Sam Nazarian, founder and CEO of Los Angeles-based SBE Entertainment, wanted a hotel that was “romantic, soulful, imperfect and funky." In short, he wanted the ultimate hangout for the young and creative, explains Matthew Rolston, photographer and director-cum-designer for The Redbury.
“On this project, I acted as its creative/brand director,” he says. “Sam Nazarian had seen an advertising concept that I'd created for the city of Las Vegas. He was also very familiar with my work as a music video and television commercial director.” Nazarian acquired the space from its original developer in a nearly completed state, but wanted to revamp its aesthetic.
“Mr. Nazarian wanted to put his own stamp on the place,” says Rolston. “My assignment was to work with as much of the existing conditions as possible, or at least adapt to them. He asked me to review every aspect from naming to brand positioning, color codes to employee costumes—literally every aspect from the landscape to the soundscape to the scentscape to the fire escape."
The Redbury’s ambiance evokes the warmth of a townhouse but infuses this sensation with something edgier, evoking historic Hollywood as well as a touch of who-gives-a-damn, rock n’ roll chic.
“It is, after all, at the famous intersection of Hollywood and Vine, directly across the street from the iconic Capitol Records building,” says Rolston.
The guest room decor channels an eccentric aunt’s boudoir featuring a kaleidoscope of colors and materials. While crimson is the predominant hue of the property, which creates a dark sexy undertone, playful armchairs, patterned quilts and helter-skelter framed ephemera counter it perfectly.
“There's a vaguely Victorian-era English-inspired quality to many of the materials and furnishings, such as hand-screened, elaborate paisley wallpapers, distressed leathers and linens, antique style cotton velvets, pleated silk lampshades, moss fringe trimmings, etc.,” says Rolston.
“There's also an early Industrial-era inspiration, utilizing painted steel and glass factory-type windows, exposed HVAC duct work, both oiled and antique brass and bronze finishes, and nickel plating.”
Rolston supported his choices in fabrics and furnishings with meticulous lighting design, drawing upon his subtle understanding of light as a photographer.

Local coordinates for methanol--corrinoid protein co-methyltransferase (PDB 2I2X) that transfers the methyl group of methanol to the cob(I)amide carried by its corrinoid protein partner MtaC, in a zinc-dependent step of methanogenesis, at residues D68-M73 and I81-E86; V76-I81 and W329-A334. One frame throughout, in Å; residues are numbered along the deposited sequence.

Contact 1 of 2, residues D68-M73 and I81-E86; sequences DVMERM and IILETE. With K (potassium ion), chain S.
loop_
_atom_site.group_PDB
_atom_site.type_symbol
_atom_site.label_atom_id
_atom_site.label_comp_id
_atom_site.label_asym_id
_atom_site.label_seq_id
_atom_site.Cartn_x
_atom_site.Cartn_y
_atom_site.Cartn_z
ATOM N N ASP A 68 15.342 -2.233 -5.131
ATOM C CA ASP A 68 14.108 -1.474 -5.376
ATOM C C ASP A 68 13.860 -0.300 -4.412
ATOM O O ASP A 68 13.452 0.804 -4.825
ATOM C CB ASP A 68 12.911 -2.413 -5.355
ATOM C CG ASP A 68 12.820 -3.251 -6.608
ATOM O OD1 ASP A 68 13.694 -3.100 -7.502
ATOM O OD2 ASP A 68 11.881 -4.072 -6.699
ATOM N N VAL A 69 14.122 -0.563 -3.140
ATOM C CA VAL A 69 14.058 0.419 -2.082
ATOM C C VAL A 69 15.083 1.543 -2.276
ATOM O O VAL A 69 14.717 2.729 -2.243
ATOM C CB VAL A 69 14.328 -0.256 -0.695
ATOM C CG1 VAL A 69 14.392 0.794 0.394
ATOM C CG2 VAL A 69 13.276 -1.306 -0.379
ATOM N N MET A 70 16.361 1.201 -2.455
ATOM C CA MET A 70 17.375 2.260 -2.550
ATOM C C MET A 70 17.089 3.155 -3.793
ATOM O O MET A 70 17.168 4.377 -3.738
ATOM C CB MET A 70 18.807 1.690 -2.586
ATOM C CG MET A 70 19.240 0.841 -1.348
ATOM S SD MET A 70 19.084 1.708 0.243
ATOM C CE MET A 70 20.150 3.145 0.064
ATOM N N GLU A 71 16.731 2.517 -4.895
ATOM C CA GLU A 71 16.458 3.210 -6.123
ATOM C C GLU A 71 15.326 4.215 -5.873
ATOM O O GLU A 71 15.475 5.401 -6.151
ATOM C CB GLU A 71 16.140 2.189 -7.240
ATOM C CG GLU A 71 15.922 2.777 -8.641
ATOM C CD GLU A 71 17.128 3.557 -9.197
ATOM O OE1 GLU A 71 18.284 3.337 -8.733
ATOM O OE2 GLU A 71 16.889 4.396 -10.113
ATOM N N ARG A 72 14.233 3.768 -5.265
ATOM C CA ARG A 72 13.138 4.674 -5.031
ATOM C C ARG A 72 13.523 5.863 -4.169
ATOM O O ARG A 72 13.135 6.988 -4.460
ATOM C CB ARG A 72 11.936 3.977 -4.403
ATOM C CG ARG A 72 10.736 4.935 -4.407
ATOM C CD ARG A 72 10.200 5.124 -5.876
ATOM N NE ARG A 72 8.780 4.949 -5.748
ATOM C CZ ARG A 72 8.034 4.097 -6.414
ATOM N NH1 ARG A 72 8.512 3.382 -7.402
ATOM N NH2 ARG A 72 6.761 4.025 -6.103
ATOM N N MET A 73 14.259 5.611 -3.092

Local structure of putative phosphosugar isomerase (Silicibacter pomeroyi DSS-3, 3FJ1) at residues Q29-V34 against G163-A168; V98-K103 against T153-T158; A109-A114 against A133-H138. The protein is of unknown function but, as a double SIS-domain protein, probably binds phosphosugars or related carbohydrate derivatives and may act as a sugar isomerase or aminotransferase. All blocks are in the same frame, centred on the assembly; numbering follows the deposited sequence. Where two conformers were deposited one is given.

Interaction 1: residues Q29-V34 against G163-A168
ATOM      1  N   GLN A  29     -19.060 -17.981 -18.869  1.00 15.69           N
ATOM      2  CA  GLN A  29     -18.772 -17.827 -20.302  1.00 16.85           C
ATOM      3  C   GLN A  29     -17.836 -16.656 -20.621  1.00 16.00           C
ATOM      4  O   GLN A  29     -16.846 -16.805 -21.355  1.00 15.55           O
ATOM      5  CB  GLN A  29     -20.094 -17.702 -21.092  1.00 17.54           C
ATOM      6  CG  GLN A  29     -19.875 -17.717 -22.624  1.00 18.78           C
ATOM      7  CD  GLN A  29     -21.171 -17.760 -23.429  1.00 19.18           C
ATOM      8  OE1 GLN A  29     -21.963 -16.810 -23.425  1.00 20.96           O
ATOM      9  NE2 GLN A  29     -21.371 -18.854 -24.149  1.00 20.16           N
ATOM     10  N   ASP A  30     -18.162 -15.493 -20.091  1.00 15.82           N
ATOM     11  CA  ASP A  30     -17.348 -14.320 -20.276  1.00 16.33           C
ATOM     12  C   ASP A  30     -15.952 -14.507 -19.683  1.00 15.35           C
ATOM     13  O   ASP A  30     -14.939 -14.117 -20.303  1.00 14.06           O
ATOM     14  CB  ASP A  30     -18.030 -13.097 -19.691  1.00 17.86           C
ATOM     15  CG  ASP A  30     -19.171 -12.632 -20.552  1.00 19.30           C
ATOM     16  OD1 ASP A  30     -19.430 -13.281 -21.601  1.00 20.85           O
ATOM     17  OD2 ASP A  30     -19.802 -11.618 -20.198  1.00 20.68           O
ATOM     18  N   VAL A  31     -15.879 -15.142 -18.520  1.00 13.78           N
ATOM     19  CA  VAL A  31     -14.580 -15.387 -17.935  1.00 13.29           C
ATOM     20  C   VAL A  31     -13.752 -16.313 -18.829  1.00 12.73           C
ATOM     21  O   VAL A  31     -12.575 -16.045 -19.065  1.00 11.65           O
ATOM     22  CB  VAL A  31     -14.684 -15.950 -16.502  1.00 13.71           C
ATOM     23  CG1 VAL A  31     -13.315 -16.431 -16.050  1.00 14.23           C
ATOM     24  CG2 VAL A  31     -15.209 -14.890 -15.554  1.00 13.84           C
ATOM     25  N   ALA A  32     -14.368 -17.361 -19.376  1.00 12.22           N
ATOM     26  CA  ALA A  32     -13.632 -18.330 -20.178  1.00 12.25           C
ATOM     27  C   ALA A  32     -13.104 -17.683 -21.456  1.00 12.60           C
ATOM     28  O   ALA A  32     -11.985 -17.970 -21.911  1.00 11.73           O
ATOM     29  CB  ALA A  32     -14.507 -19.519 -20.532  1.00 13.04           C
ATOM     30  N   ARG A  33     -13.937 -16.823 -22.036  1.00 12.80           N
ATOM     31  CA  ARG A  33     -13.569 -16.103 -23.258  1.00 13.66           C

He filled the space with a generous mixture of decorative lamps like sconces, pendants and chandeliers as well as varying light sources—halogen, LED and Edison-esque filament bulbs all find their way into the hotel to achieve just the right effects.
“The hotel, hopefully, exudes a warm, seductive, and inviting atmosphere, and that is supported by the lighting design from signature wall-size back-lit photo murals, to illuminated walls themselves,” says Rolston.
Practicalities were also brought into focus, with careful attempts to counter acoustical challenges both within the hotel as well as the Redbury’s new Mediterranean restaurant, Cleo.
“In the two-story high entrance hall there is an enormous theater-style velvet curtain that rises over 18 feet,” says Rolston. “It helps to balance sound reflections from the black-and-white checkered marble floor. A collection of antique-style Turkish and Persian carpets and other so-called ethnic textiles were used in the interior design and help to reduce reflected sound levels.
The restaurant and bar include a great many soft furnishings, upholstered in cotton velvet, and features another enormous pair of 18-foot velvet theater curtains.“
Cleo, helmed by executive chef Daniel Elmaleh, serves up traditional tapas as well as seafood from the raw bar amid a lengthy menu of creative cocktails.
Cleo echoes the famous 1917 film starring Theda Bara as the kohl-eyed Cleopatra, whose giant crimson-colored photo peers out over the bar countered by more rustic wooden floors, sage green velvet armchairs and a bistro-esque chalkboard touting the daily specials.
Like every other detail within the boutique hotel, The Redbury was named with care and consideration, and, no, not just because it was scarlet red at purchase.
“The naming of the property is its most powerful branding device," says Rolston. "The word Redbury is reminiscent of 'Ashbury,' as in Haight-Ashbury, thereby evoking images of a hippie-era bohemian eclecticism.”